GPT isn’t a fad. It’s a helpful tool that will last. Use it to write from conversation, fix local problems, and enhance your thinking. 

GPT isn’t a fad. It’s a helpful tool that will last. I’ve embraced it, and I’m going to show you how to use it. 

GPT has made my learning and my writing more productive. The technology clicked for me on a recent trip to Florence, where I was trying to understand why the Renaissance happened when and where it did. I’d write down notes, questions, and GPT prompts while walking the streets during the day. Then, I’d answer them at night by “having a conversation with GPT.” My mom (who is in her 60s) was flabbergasted by the technology too. Every evening at dinner, we’d basically compete to see who could prompt the coolest insight. 

As a creative, GPT lets me focus more on coming up with interesting ideas and less on executing them. It’s made me a better consumer and a better creator, and it can do the same for you.

GPT is a machine, and machines are geared towards specific ends. They’re incredibly smart and incredibly stupid. Same with GPT, so you have to know what GPT does (and doesn’t) do well. Just as you’d never ask your vacuum to cook you dinner or your stove to clean your house, don’t ask GPT to do something it isn’t designed for.  

I’m going to show you my cardinal tricks and use cases for GPT. You’ll leave with three core takeaways:

  • Write from conversation. GPT is your sparring partner. Use it to beat writer’s block, discover new ideas, color-up dull sentences, and find examples that breathe life into your writing. 
  • Use it to fix local problems, not global ones. The more specific the problem you’re trying to solve, the more GPT can help. Give it constraints and specific details. 
  • Enhance, don’t replace. GPT can’t do your thinking for you, but it can definitely improve it. It’s like a super-genius intern, but you’re still the boss.

Section 1: How to Consume with ChatGPT

GPT is your personal librarian. It can do an insane amount of research in a short amount of time, so long as you tell it exactly what you need.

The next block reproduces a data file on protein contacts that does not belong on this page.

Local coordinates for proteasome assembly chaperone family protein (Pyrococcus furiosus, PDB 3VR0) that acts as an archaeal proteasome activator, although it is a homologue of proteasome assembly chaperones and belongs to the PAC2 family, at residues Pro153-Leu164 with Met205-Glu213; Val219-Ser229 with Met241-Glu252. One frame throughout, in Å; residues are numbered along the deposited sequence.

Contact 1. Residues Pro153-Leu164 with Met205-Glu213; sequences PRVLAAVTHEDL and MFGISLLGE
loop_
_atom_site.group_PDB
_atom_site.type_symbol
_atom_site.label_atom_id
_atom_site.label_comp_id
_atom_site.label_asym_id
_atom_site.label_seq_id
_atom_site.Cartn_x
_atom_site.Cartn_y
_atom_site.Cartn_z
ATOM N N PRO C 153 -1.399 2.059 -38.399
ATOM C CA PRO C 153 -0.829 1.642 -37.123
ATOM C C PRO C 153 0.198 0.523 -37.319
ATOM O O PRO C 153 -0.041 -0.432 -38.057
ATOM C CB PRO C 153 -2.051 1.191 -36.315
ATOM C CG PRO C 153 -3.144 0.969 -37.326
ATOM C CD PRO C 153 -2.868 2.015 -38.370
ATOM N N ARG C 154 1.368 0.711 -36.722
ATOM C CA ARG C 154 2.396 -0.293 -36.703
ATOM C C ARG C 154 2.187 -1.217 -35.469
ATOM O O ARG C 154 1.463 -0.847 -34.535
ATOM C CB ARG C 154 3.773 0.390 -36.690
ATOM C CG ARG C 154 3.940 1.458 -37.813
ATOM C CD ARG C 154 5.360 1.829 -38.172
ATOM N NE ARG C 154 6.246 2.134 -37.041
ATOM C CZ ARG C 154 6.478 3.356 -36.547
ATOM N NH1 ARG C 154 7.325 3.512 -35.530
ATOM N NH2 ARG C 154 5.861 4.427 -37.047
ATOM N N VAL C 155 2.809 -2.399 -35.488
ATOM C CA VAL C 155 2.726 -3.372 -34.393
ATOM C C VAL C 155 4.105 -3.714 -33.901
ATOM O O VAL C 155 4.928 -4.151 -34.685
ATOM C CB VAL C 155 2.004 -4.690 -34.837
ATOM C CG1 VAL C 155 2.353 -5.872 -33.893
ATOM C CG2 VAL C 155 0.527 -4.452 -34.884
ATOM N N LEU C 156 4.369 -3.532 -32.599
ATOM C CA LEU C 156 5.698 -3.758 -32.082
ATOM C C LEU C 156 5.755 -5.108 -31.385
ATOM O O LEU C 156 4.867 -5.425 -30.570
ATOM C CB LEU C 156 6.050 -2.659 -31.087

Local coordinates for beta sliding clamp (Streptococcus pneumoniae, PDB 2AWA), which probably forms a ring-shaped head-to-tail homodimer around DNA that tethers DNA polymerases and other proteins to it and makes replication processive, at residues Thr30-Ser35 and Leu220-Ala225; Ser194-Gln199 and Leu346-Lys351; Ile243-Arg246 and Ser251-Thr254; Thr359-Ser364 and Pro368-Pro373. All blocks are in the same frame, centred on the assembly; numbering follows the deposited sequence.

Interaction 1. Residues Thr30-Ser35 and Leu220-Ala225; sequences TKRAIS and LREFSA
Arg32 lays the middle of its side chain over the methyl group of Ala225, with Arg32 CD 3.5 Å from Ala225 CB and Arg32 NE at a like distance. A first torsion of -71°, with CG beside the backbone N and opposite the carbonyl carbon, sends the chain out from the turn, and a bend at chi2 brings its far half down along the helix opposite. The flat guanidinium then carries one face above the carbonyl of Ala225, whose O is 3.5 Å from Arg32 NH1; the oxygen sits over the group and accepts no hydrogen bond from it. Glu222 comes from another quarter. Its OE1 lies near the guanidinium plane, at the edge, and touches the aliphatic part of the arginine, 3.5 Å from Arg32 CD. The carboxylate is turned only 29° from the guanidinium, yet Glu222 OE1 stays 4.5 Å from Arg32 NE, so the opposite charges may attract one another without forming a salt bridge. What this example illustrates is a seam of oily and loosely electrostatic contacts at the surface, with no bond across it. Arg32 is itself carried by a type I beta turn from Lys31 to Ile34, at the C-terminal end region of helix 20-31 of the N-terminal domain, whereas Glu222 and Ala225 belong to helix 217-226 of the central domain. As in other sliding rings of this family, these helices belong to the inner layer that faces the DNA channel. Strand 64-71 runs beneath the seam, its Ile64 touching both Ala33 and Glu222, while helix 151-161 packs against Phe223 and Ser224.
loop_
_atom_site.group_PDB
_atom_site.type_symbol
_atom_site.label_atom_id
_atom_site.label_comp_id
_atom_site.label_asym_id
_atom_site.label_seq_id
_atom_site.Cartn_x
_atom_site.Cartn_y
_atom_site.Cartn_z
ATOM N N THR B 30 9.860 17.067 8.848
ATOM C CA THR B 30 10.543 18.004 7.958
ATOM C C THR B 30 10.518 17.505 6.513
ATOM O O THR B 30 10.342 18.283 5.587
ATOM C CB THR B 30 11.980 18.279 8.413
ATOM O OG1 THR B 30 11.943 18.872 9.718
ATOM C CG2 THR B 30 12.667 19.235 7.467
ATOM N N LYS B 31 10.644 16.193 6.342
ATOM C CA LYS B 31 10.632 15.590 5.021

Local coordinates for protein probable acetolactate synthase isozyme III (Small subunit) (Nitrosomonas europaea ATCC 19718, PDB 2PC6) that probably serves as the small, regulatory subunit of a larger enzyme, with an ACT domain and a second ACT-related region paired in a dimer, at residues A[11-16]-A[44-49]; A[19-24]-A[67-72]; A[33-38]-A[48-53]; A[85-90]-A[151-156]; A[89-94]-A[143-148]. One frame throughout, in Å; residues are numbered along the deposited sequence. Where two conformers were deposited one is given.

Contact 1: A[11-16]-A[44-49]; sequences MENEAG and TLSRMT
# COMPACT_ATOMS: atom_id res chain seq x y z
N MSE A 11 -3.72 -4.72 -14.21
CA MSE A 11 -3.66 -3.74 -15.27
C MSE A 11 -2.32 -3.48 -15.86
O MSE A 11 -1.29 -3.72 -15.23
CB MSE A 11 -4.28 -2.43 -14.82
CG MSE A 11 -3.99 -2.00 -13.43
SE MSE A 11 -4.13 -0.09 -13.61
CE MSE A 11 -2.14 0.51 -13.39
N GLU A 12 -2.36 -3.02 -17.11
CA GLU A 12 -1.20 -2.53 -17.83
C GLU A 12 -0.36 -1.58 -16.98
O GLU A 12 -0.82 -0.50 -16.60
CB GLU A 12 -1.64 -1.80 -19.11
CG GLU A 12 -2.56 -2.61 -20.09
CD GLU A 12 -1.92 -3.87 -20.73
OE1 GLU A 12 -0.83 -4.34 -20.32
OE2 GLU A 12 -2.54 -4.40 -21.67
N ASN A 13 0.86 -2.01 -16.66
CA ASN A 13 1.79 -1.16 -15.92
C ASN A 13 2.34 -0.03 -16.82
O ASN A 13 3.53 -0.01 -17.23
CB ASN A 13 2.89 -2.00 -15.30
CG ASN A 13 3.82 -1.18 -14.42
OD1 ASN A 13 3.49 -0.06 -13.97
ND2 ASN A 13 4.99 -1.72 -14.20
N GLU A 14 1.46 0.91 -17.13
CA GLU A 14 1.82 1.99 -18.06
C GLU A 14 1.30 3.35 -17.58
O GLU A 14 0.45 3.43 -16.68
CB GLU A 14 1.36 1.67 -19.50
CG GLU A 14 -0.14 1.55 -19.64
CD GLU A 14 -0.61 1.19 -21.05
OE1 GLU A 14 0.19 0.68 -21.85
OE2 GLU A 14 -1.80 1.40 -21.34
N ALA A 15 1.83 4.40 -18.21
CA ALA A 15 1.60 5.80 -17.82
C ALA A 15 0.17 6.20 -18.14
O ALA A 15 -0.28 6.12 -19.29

The biggest efficiency gains from GPT come while reading old (but popular) books that are hard to understand, either because the writing isn’t clear or requires a lot of background knowledge. The difficulty of parsing these texts is why Liberal Arts majors hire tutors and study under tenured professors. 

But now, GPT can do a lot of the work for you, which makes reading old books far more enjoyable. See, GPT is trained on a corpus of data, and the older the book and the more smart people who have written about it, the richer the outputs. 

Verily, I say to you, GPT shall hasten thy perusal of script. 

Struggling with a sentence from Nietzsche? Copy and paste it into ChatGPT, and ask for different interpretations from different Nietzsche scholars. Then dive deeper into specific parts of the passage or the responses ChatGPT gives you. Ask questions as if GPT is a zippy and obedient research assistant, not the world’s foremost Nietzsche scholar.

This conversation with ChatGPT had me exploring how Nietzsche’s study of language shaped his theories on creativity.

GPT has a knack for summarizing and simplifying, and this is true for more than just classic texts. Curious about a company that’s going public and want to understand their jargon-filled S-1? Ask GPT to summarize it for you. Curious about a research paper with convoluted writing? Ask GPT to summarize it for you. 

GPT is also useful for fact-rich books that require a lot of context to understand because researching names, dates, and key figures is so much easier now. 

The benefits extend to travel too. One night at dinner in Florence, while eating spaghetti bolognese, I asked ChatGPT to create a chronological timeline of all the major events in literature, philosophy, religion, painting, and government in Florence between 1300–1600, which instantly showed me who was alive at the same time and how different events influenced each other. Though I could’ve found the same information in a book, GPT’s answer was free, instant, and tailored to my exact interests.